Wi-Fi HaLow provides ample bandwidth to support wireless cameras and sensors deployed in hard-to-reach places where wireline power cannot be supplied. Leveraging the long-range capabilities of Wi-Fi HaLow, signal coverage can be extended well beyond a warehouse using wireless tags and tracking devices. Shippers can thus track and locate lost pallets and high-value assets at any time.

Connecting the future of factory automation and supply chain logistics

As global manufacturing and supply chains grow increasingly complex and interconnected, companies around the world are leveraging the power of wireless IoT technology to streamline factory automation, logistics and asset tracking.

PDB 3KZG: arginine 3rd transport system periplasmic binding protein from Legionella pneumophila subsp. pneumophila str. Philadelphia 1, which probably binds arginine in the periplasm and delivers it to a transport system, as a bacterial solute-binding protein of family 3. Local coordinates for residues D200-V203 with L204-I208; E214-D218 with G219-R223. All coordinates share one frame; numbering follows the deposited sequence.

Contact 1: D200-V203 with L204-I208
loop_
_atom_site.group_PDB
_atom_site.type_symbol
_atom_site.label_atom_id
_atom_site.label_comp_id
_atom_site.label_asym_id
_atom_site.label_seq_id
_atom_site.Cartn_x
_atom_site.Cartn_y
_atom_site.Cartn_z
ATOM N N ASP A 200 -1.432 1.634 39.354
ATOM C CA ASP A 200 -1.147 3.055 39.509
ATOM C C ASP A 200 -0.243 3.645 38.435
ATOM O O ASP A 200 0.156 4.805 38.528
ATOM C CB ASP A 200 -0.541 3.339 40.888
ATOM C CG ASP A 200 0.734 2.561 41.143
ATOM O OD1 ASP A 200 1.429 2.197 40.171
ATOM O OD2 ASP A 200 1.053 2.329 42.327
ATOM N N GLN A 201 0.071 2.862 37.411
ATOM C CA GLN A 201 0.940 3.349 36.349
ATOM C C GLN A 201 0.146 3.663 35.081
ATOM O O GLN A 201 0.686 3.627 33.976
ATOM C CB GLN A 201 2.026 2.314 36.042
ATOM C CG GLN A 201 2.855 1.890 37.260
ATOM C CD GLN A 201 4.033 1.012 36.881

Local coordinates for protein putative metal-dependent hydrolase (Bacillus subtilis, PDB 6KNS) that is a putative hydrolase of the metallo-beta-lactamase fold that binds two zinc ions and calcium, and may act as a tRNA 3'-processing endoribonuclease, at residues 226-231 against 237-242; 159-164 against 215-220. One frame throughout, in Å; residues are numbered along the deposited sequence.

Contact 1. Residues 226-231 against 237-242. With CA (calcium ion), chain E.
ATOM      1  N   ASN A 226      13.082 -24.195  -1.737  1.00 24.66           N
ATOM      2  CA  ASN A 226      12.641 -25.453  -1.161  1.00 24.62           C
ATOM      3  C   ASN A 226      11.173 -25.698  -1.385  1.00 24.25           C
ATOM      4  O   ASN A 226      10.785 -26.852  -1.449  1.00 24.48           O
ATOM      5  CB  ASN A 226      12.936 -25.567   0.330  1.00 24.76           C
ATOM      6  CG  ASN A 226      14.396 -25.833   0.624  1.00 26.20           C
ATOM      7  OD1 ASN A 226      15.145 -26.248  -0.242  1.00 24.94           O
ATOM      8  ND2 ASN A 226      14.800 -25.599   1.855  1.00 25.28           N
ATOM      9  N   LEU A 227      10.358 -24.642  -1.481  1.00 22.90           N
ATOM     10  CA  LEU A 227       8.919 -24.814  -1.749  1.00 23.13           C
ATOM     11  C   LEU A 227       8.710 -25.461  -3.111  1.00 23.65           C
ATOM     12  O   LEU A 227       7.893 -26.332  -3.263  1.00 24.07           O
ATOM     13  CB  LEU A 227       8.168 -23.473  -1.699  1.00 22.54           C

Wi-Fi HaLow provides an optimal protocol for factory automation and end-to-end, real-time asset management. HaLow overcomes the distance limitations, network congestion and higher power consumption of conventional Wi-Fi and other proprietary protocols, as well as the limited number of wireless devices connected to a single access point. These limitations impede new IoT-centric supply chain models emerging across industries. By addressing these challenges, Wi-Fi HaLow is gaining momentum in the logistics and asset management market as a standards-based wireless solution that delivers an optimal balance of long-range, high-capacity, low-power, high data rates and low cost of deployment.